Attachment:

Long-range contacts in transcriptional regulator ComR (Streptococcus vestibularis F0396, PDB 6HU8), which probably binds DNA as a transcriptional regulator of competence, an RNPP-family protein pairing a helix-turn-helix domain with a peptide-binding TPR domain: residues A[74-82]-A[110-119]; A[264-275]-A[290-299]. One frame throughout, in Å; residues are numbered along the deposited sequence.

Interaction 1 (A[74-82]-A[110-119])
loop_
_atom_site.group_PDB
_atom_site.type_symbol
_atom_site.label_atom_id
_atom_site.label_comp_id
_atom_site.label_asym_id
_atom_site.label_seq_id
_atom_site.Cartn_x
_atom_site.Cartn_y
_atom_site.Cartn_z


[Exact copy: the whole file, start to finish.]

Long-range contacts in transcriptional regulator ComR (Streptococcus vestibularis F0396, PDB 6HU8), which probably binds DNA as a transcriptional regulator of competence, an RNPP-family protein pairing a helix-turn-helix domain with a peptide-binding TPR domain: residues A[74-82]-A[110-119]; A[264-275]-A[290-299]. One frame throughout, in Å; residues are numbered along the deposited sequence.

Interaction 1 (A[74-82]-A[110-119])
loop_
_atom_site.group_PDB
_atom_site.type_symbol
_atom_site.label_atom_id
_atom_site.label_comp_id
_atom_site.label_asym_id
_atom_site.label_seq_id
_atom_site.Cartn_x
_atom_site.Cartn_y
_atom_site.Cartn_z